119       sion;   in  contrast,  packages  indexed  with auto_mkindex can be used
120       immediately since there is no version control.


123       Pkg_mkIndex  depends  on  the  package  unknown  command,  the  package
124       ifneeded  command,  and  the  auto-loader.   The  first  time a package
125       require command is invoked, the  package  unknown  script  is  invoked.
126       This is set by Tcl initialization to a script that evaluates all of the
127       pkgIndex.tcl files in the auto_path.  The  pkgIndex.tcl  files  contain
128       package  ifneeded  commands for each version of each available package;
129       these commands invoke package provide commands to announce  the  avail‐
130       ability  of the package, and they setup auto-loader information to load
131       the files of the package.  If the -lazy  flag  was  provided  when  the
132       pkgIndex.tcl  was generated, a given file of a given version of a given
133       package is not actually loaded until the first time one of its commands
134       is  invoked.   Thus, after invoking package require you may not see the
135       package's commands in the interpreter, but you will be able  to  invoke
136       the commands and they will be auto-loaded.


139       Some  packages,  for  instance packages which use namespaces and export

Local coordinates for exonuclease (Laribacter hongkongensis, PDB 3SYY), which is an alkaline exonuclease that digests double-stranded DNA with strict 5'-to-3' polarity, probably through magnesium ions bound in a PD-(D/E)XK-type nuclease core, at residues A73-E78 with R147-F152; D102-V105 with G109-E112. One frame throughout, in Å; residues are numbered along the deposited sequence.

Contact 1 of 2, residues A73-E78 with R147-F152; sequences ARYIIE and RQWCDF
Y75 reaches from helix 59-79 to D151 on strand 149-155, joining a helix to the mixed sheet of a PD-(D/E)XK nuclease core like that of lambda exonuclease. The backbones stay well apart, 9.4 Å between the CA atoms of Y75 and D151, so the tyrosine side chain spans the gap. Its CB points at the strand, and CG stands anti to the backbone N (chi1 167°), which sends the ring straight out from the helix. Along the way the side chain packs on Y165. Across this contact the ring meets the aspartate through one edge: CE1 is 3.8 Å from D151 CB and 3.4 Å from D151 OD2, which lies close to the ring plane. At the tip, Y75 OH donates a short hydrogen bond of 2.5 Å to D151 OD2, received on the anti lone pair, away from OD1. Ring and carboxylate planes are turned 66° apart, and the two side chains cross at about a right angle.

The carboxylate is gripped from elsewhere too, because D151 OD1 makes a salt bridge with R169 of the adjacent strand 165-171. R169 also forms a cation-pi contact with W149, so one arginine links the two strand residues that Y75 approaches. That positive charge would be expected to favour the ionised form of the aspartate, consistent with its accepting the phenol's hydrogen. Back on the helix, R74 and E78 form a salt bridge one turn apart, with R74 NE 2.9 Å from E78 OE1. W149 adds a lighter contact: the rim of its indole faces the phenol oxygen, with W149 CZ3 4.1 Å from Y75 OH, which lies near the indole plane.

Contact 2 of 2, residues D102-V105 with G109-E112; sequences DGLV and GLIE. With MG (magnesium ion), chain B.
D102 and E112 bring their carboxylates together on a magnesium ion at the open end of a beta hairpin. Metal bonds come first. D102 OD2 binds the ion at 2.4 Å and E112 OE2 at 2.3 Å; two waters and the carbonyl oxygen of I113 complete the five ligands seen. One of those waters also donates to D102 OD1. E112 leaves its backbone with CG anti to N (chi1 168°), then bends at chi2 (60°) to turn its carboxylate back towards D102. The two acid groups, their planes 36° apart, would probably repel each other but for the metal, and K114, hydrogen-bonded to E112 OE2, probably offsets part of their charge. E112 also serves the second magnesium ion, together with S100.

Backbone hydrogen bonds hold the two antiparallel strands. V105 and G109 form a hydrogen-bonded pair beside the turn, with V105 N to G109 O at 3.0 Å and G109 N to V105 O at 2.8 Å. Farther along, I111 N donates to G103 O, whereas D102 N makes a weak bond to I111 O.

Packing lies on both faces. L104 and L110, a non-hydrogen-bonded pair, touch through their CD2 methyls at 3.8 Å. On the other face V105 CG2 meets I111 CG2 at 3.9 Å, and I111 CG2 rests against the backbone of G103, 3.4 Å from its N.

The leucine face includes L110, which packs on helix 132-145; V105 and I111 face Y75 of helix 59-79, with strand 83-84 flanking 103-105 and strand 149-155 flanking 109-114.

140       commands or those which require special  initialization,  might  select
141       that  their  package  files  be loaded immediately upon package require
142       instead of delaying the actual loading to the first use of one  of  the
143       package's command. This is the default mode when generating the package
144       index.  It can be overridden by specifying the -lazy argument.


147       Most complex cases of dependencies among scripts and binary files,  and
148       packages  being  split  among  scripts and binary files are handled OK.
149       However, you may have to adjust the order in which files are  processed
150       by pkg_mkIndex.  These issues are described in detail below.
152       If each script or file contains one package, and packages are only con‐
153       tained in one file, then things are easy.  You simply specify all files
154       to be indexed in any order with some glob patterns.
156       In  general,  it  is OK for scripts to have dependencies on other pack‐